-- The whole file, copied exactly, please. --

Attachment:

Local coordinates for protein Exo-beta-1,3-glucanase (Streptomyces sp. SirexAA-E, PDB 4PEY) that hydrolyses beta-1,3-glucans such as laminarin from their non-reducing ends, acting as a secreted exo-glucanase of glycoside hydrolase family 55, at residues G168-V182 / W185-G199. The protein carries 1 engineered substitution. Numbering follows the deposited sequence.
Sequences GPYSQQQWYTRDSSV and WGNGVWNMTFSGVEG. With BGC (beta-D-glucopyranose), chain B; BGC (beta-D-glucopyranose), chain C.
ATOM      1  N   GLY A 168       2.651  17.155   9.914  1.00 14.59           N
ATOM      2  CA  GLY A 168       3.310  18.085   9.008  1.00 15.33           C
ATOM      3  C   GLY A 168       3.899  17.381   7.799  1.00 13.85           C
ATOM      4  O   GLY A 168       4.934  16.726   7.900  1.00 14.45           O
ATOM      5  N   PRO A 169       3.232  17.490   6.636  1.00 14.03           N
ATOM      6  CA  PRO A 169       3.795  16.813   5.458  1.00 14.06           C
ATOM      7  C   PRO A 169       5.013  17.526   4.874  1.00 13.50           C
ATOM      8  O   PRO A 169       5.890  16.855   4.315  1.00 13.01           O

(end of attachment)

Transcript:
Local coordinates for protein Exo-beta-1,3-glucanase (Streptomyces sp. SirexAA-E, PDB 4PEY) that hydrolyses beta-1,3-glucans such as laminarin from their non-reducing ends, acting as a secreted exo-glucanase of glycoside hydrolase family 55, at residues G168-V182 / W185-G199. The protein carries 1 engineered substitution. Numbering follows the deposited sequence.
Sequences GPYSQQQWYTRDSSV and WGNGVWNMTFSGVEG. With BGC (beta-D-glucopyranose), chain B; BGC (beta-D-glucopyranose), chain C.
ATOM      1  N   GLY A 168       2.651  17.155   9.914  1.00 14.59           N
ATOM      2  CA  GLY A 168       3.310  18.085   9.008  1.00 15.33           C
ATOM      3  C   GLY A 168       3.899  17.381   7.799  1.00 13.85           C
ATOM      4  O   GLY A 168       4.934  16.726   7.900  1.00 14.45           O
ATOM      5  N   PRO A 169       3.232  17.490   6.636  1.00 14.03           N
ATOM      6  CA  PRO A 169       3.795  16.813   5.458  1.00 14.06           C
ATOM      7  C   PRO A 169       5.013  17.526   4.874  1.00 13.50           C
ATOM      8  O   PRO A 169       5.890  16.855   4.315  1.00 13.01           O